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Julie Daisy
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Program - What Girl Scouts Do

The Girl Scout program—that is, what girls do in Girl Scouting—offers incredible opportunities for girls to grow in their leadership skills, develop lifelong friendships, and earn awards along each step of their leadership journeys, no matter what their grade levels, experiences with Girl Scouting, or background.

The Girl Scout program is centered around the Girl Scout Leadership Experience (GSLE), and the best way to deliver the GSLE to girls is through journeys—powerful, fun, and exciting books and awards that are the core of the Girl Scout program. Each journey offers opportunities to earn prestigious awards, and at the Junior grade level and above, girls then have an opportunity to earn the highest awards in Girl Scouting: the Girl Scout Bronze, Silver, and Gold Awards. Of course, earning and collecting a variety of badges, patches, and pins is also an important Girl Scout tradition that lives on, because doing so encourages girls to learn and demonstrate important skills. A variety of badge activities allow girls to focus on particular interest areas, like financial literacy, healthy living, science and technology, and outdoors and the environment. And Girl Scout ceremonies and songs continue to link girls not only with their Girl Scout peers today but also with the many Girl Scouts who came before them. This chapter shares details on each of these exciting elements of the Girl Scout Leadership Experience.

The Girl Scout Leadership Experience (GSLE)

Today’s effective leaders stress collaboration, inclusion, and a commitment to improving the world around them. Girls themselves tell us that a leader is defined not only by the qualities and skills she hones but also by how she uses those skills and qualities to make a difference in the world—to achieve transformational change! For this reason, the Girl Scout Leadership Experience (GSLE)—the framework for defining what girls do in Girl Scouting, how they do it, and who will benefit that was borne out of years of research and development—engages girls in three key activities: discovering who they are and what they value; connecting with others; and taking action to make the world a better place.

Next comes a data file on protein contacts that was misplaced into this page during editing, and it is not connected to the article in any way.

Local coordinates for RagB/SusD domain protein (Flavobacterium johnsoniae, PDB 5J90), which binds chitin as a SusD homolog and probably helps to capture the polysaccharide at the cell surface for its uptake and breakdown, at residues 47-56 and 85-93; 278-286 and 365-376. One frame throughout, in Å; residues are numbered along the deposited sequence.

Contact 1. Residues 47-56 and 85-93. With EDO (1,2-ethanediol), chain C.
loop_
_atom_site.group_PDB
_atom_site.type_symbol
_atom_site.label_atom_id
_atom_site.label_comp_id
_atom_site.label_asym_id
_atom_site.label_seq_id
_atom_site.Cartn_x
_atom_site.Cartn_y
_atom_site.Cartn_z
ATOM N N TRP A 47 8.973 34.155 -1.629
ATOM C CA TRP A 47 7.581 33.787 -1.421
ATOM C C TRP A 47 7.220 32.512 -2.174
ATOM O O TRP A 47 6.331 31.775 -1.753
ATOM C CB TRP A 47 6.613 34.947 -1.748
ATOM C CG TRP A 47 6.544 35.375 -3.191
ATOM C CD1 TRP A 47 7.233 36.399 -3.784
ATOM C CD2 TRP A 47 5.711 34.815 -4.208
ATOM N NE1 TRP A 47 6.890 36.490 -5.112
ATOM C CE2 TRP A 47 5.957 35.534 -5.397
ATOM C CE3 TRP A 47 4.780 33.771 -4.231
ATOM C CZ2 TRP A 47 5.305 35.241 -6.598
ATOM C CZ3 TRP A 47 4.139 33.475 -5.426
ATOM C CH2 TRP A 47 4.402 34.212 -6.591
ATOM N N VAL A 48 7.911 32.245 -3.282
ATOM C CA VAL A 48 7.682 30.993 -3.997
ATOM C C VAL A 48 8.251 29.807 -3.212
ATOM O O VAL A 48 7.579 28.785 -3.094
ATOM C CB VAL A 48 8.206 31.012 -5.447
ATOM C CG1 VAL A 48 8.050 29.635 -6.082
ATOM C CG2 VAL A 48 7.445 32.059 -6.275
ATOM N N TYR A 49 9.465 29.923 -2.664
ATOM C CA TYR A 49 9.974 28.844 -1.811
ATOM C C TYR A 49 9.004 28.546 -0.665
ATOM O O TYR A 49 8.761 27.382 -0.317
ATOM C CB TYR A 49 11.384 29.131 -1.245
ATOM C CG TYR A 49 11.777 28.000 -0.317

Three Keys to Leadership: The Activities Girls Do

In Girl Scouting, girls discover, connect, and take action as they become leaders. The entire Girl Scout program, regardless of the exact topic, is designed to lead to leadership outcomes (or benefits) that stem from these three keys.

Discover Key

Girls understand themselves and their values and use their knowledge and skills to explore the world. The benefits intended for girls from the discover key include:

  • Developing a strong sense of self
  • Developing positive values
  • Gaining practical life skills and practicing healthy living
  • Seeking challenges in the world
  • Developing critical thinking skills

Connect Key

Girls care about, inspire, and team with others locally and globally. Benefits for girls include:

  • Developing healthy relationships
  • Promoting cooperation and team-building
  • Resolving conflicts
  • Advancing diversity in a multicultural world
  • Feeling connected to their local and global communities

Take Action Key

Girls act to make the world a better place. Benefits intended for girls include:

  • Identifying community needs
  • Working as resourceful problem-solvers
  • Educating and inspiring others to act
  • Advocating for themselves and others, at home and around the world
  • Feeling empowered to make a difference

The most powerful component of the take action key is, not only do Girl Scouts themselves benefit as they grow in their leadership skills, but communities, the nation, and the world benefit as well. Taking action translates to making the world a better place.

Remember: In order for that project to have maximum impact, girls will need to share their take-action story within your community: they may decide to use the local media, blogs, or a website; create a high-quality photo exhibit; arrange for school visits or presentations at younger-girl Girl Scout gatherings; or create a community-awareness event. Assistance in this area is available through the council Program Department. Whatever way(s) they choose, be sure the group brainstorms ways to share their take-action experience with the community, and then follows through by sharing their story.

The journey books, as well as the Bronze, Silver, and Gold Award guidelines, and the council website give you more information on take-action projects.

Girl Scout Processes: How Girls Go About Doing Those Activities

It’s not just what girls do, but how they are engaged that creates a high-quality experience. All Girl Scout activities are designed to use three processes that make Girl Scouting unique from school and other extracurricular activities. When used together, these processes (girl-led, learning-by-doing, and cooperative- learning) ensure the quality and promote the fun and friendship that’s so integral to Girl Scouting.

Activities Are Girl-Led

Girls of every grade level take an active role in determining what, where, when, why, and how they’ll structure activities. As part of the adult-girl partnership fostered by Girl Scouts, you use this process to strengthen and support girls’ empowerment and decision-making roles in activities. Your role is to provide grade-level- appropriate guidance while ensuring that girls lead as much as possible in the planning, organization, set-up, and evaluation of their activities. The older the girl, the more you step back and serve as a resource and support.